Samantha wasn’t a sharer. She was not a bad person by any stretch of the imagination – but what was hers was hers. If she purchased a portion of French fries and you asked for one, she would apologise and say no – and she wouldn’t feel bad about it. You’d watch her continue to eat the hot, salty strips of potato one by one (for her grace outweighed her greed), and if you were weak or hungry or heaven forbid both, you might ask her,
“Just one, Samantha, please.”
And then if she liked you – if she thought that in that moment you’re friendship was worth something more than the two pound coin in her purse whose back stylishly celebrated 200 years slavery free – she’d buy you your very own portion.
And yet here she was not caring. Lying on only nine inches of her bed, conscious of her chest moving as she breathed in fear of disturbing the green-haired woman next to her. The woman’s body faced the wall and Samantha was pleased because it meant that she could stare at her freely. She’d never really had the motive or the opportunity before. Her green silk blouse didn’t actually look like silk up close; it was probably a fabric mix that was less expensive. She was never one for wastage. The only skin of her Samantha could see was the woman’s hand, which was curled around her shoulder. She was holding herself. She was the best holder in the world.
How would Samantha’s life have been different if it wasn’t for those hands? They were under her chin when she sulked, on her forehead when she was ill, clasping her own when she was nervous, on her knee when they really should have been on the gearstick. In her immobility, the woman’s hands had swollen with fat and her skin (softened with Nivea each night) was flecked with the brown of old age. Among all these signs of delicate deterioration were five florescent green fingernails painted to perfection with an over-the-top gloss that shone even in the lacking light. She always told Samantha that even if she didn’t want her nails to be green, she was trapped in it. Painting them the same colour for forty years meant even when stripped of the polish, they were never stripped of the polish.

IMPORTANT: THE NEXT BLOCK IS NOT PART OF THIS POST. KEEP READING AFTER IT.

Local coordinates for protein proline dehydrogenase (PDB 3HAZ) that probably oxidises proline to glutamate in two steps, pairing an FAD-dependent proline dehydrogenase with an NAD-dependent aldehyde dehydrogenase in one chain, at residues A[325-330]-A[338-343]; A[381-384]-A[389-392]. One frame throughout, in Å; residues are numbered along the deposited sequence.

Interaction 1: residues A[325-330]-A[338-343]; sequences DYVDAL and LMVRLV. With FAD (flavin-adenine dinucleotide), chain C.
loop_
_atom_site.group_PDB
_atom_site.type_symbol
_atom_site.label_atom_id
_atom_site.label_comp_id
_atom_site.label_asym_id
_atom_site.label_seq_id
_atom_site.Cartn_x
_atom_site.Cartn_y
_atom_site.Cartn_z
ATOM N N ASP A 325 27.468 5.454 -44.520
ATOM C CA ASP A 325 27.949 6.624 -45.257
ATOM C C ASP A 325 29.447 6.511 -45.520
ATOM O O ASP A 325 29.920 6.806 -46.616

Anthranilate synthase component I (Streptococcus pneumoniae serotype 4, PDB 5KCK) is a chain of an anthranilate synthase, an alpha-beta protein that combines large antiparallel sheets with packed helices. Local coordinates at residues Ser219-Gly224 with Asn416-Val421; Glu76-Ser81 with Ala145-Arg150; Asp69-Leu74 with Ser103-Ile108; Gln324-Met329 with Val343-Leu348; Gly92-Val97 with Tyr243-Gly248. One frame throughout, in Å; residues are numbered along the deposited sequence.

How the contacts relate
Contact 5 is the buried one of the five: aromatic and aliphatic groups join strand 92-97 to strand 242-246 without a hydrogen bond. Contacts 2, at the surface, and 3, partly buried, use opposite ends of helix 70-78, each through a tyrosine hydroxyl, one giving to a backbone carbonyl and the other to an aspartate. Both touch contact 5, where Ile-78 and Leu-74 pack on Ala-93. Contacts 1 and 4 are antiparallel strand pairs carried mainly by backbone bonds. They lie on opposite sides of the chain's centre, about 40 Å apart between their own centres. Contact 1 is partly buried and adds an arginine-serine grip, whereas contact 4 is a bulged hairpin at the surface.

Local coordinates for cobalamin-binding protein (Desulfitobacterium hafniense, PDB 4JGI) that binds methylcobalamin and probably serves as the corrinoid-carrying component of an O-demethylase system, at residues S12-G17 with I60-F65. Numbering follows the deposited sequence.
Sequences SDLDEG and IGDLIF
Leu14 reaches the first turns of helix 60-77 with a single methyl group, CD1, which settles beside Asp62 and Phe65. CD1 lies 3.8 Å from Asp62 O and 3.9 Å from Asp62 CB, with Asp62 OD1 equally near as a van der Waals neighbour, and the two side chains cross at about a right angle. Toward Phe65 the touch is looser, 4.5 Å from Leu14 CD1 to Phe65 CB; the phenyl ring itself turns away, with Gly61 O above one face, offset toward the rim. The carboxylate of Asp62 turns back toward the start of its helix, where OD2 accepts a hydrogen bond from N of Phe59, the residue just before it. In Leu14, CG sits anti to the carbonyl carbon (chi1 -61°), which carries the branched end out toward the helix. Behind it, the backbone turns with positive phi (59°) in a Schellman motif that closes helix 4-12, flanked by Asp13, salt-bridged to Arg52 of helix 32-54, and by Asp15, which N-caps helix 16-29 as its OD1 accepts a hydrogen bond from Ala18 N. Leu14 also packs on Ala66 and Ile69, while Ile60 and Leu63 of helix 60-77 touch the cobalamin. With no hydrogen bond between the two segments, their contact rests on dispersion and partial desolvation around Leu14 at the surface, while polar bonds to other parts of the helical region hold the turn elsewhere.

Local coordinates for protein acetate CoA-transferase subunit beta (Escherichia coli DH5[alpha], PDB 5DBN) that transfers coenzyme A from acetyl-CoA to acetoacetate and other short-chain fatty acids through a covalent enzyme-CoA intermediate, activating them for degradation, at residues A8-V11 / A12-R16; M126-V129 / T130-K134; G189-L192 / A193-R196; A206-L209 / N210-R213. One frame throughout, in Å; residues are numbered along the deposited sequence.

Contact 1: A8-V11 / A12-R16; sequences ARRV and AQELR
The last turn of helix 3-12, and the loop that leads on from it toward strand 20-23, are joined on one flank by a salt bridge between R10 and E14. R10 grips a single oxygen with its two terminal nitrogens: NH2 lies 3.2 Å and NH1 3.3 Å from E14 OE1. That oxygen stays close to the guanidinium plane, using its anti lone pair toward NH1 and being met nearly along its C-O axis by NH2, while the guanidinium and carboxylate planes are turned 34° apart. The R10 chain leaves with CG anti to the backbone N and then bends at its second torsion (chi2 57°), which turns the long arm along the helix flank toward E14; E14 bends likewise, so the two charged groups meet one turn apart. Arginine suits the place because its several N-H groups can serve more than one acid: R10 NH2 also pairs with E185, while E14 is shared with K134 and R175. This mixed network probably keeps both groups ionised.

Samantha had never seen her sleep before, which was really rather strange considering how often it had been the other way around. Because sleeping is vulnerability – isn’t it? And that made Samantha feel a little uneasy.
‘I love you, Samantha,’ she would sing as Samantha’s tired eyes gave in, ‘and my love will never die.’
Samantha couldn’t think of any songs whose lyrics had a Cecily.
The icy air blew in through the window above Samantha’s bed. She might have been imagining things, but just for a second, the woman’s hand squeezed tighter around her shoulder. Samantha got out of bed and tiptoed over to her radiator which held her green bath towel. It was soft and warm and she couldn’t have imagined anything more comforting in that moment. She draped it over the sleeping woman before resuming her nine inches.
‘I love you, Samantha,’ she heard.